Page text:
Quote:
Originally Posted by toms
Deuteronomy 23:3
'No Ammonite or Moabite may be admitted to the congregation of Yahweh.
And none of their descendants, even after ten generations, shall ever be admitted to the congregation of Yahweh.'
I use the NIV translation, which is widely considered by scholars as one of the most accurate English translations currently available. My version says 'down to the 10th generation', which is a subtle but important distinction.
Marrying one of these men was like marrying the enemy, and I imagine there would be concerns about where the loyalty of Moabite/Ammonite men truly lay. Interestingly (or not ), this only applies to male Moabites/Ammonites. Ruth was a Moabite, but her great-grandson, King David, was obviously a member of the congregation.

Quote:
Originally Posted by toms
Women's rights:

Deuteronomy 22:23
'If, while in a town, (snipped)
I wouldn't be too excited about marrying my rapist, either. I'd have to check on the reasoning behind that, though again I suspect it comes back to parentage and inheritance questions, in addition to the fact that raping someone is just plain wrong.

Quote:
Originally Posted by toms
Deuteronomy 22:13-20
'If a man marries a woman and has sex with her and then turns on her and publicly accuses her, saying, "I married this woman, and when I had sex with her, I found no evidence of virginity, the girl's father and mother must take the evidence of her viginity and show it to the elders of the town, saying, "Here is the evidence of my daughter's virginity.
The elders will then have the man arrested and flogged, and fine him 100 silver pieces, giving this money to the girl's father. The woman will remain the man's wife as long as he lives, and he may not divorce her. But if the accusation is true and no evidence of the woman's virginity is shown, the woman must be taken to the door of her fathers house and stoned to death by the men of the town.'
The first part of that was actually a protection for the woman--it prevented the man from lying about her virginity as an excuse to get rid of her. See note above on the reasoning for such a harsh punishment in the second part.

Quote:
Originally Posted by toms
Corinithians 14.34-35:
'Let your women keep silence in the churches: for it is not permitted unto them to speak; but they are commanded to be under obedience as also saith the law.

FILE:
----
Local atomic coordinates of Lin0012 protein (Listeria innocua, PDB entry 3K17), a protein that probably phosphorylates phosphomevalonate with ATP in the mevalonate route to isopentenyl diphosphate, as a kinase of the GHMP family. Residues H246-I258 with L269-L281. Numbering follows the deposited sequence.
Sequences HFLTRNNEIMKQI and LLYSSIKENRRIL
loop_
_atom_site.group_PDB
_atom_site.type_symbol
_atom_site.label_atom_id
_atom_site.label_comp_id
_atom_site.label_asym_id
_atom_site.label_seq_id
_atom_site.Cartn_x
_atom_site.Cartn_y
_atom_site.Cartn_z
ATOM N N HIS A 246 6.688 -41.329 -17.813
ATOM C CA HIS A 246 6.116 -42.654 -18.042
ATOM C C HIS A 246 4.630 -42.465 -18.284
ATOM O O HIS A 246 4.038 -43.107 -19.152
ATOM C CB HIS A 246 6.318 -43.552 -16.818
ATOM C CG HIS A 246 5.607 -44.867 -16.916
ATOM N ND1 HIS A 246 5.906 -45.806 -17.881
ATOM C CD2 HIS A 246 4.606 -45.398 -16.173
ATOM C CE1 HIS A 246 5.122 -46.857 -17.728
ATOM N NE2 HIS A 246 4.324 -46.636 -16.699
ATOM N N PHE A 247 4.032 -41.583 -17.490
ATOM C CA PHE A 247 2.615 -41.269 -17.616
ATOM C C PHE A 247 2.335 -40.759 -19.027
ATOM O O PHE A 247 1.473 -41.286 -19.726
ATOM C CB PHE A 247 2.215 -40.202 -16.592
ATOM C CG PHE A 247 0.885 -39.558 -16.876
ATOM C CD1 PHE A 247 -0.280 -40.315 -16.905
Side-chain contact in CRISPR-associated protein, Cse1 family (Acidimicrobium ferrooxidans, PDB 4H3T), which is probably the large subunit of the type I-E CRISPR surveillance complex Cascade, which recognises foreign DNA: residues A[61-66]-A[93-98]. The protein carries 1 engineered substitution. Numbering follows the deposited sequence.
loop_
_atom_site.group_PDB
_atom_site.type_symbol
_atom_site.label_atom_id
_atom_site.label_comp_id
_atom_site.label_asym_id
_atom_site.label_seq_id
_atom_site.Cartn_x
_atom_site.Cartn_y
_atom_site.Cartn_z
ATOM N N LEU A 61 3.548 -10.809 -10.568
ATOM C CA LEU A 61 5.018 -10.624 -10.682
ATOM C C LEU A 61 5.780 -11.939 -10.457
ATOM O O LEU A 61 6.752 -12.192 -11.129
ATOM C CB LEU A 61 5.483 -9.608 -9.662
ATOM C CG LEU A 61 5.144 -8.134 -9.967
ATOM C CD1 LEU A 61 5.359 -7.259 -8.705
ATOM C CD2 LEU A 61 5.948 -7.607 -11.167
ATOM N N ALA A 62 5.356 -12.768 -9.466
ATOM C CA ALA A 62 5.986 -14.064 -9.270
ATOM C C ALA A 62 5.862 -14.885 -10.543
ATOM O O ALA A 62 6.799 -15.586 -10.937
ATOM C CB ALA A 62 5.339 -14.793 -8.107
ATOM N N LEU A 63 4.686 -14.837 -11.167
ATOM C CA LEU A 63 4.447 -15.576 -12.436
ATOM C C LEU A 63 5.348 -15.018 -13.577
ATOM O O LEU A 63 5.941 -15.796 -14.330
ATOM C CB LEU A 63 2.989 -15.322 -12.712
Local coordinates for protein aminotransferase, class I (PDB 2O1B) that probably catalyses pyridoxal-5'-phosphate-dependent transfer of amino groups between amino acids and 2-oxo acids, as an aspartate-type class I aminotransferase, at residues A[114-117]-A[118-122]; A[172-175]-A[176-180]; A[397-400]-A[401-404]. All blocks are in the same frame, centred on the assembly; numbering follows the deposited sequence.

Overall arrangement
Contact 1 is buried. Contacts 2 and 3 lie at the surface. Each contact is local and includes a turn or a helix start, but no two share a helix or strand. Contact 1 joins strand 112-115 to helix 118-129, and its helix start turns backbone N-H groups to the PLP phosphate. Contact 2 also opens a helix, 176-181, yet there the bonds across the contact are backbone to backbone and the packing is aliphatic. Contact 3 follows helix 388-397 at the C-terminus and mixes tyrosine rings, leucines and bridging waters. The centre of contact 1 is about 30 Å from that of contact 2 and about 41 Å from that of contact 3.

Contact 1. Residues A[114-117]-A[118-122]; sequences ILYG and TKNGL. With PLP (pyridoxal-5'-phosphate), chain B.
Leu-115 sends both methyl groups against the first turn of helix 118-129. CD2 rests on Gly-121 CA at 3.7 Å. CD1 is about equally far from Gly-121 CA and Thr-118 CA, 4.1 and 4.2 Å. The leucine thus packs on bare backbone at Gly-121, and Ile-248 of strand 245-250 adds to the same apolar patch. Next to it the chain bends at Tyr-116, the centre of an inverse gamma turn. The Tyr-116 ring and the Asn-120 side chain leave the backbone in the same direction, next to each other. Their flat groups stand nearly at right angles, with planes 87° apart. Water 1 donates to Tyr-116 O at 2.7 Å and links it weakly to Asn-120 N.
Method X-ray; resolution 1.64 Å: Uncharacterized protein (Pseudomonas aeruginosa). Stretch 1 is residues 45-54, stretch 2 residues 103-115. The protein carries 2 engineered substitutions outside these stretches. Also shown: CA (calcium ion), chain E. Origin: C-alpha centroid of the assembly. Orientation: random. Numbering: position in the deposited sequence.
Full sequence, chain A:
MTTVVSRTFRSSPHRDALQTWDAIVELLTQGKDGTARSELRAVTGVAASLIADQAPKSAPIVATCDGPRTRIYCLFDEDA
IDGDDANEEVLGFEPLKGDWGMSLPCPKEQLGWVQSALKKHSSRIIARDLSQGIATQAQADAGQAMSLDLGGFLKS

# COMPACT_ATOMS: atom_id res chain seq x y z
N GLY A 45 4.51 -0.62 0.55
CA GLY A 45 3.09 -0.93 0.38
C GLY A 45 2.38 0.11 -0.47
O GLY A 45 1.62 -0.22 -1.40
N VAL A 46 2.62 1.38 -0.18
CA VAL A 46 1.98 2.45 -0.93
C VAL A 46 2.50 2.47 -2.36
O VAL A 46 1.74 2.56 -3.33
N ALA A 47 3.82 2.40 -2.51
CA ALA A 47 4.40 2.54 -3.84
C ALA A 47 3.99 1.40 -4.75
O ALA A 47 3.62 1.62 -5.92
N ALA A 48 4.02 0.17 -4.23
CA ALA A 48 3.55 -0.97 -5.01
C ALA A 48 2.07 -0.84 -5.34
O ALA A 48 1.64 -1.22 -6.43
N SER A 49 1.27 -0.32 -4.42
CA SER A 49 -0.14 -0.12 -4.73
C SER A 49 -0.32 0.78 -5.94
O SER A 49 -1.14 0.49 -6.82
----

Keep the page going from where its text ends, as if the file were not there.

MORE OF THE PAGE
And if they will learn any thing, let them ask their husbands at home: for it is a shame for women to speak in the church.'
OK, you have to understand the context of this particular verse in 1st Cor. Paul has already said in 1st Cor 11:5 that women in the Corinthian church pray and prophesy during worship, so obviously not all of them are silent. Remember he's writing a letter to a particular church, which has its unique set of strengths and problems. In this case, some of the women were talking enough to disrupt worship, and that's what Paul was addressing.

It also disproves TK's assertion that Christian law decreed that women can't leave the home. Since they went to church, obviously they had to leave the home.

There was slavery in the Bible as there was throughout the region at that time, so yes, some women were slaves, as were some men. However, women who were wives were not slaves--there are no verses that declare that anywhere. In fact, in 1st Cor 11:11, Paul notes that "In the Lord, however, woman is not independent of man, nor is man independent of woman." This shows a level of gender equality in the Corinthian church that was unusual for that time.

Quote:
Originally Posted by toms
Corinthians 11:4...
'For any man to pray or to prophesy with his head covered shows disrespect for his head. And for a woman to pray or prophecy with her head uncovered shows disrespect for her head. It is exactly the same as if she had her hair shaved off. Indeed, if a woman does go without a veil, she should have her hair cut off too. But for a man it is not right to have his head covered, since he is the image of God and reflects God's glory; but a woman is the reflection of man's glory.
First, this is different from the assertion that women have to be covered from head to toe. I have found no verse that says women have to be covered from head to toe. This may be from another religious tradition rather than Christianity. The closest verses I found were a. that women should not dress like men and vice versa is Deut 22:5 and b. that a wife of good character is clothed in fine linen and purple (Prov 31:22).

Second, this is addressing a specific problem in the Corinthian church. Decent women of good character in Corinth wore head coverings. The 'loose women' in Coringh went without a head covering. Paul's telling the women that their testimony is not going to be effective if they dress like streetwalkers, and it's showing disrespect to themselves, too. If Paul were writing to the church today, he'd be telling women (and some men!) something along the lines of "Don't wear clothing so revealing that your 'wardrobe malfunction' becomes a distraction to the congregation. It's disrespectful to you and to the message you're trying to transmit. They can't concentrate on your message when they're busy looking at your body."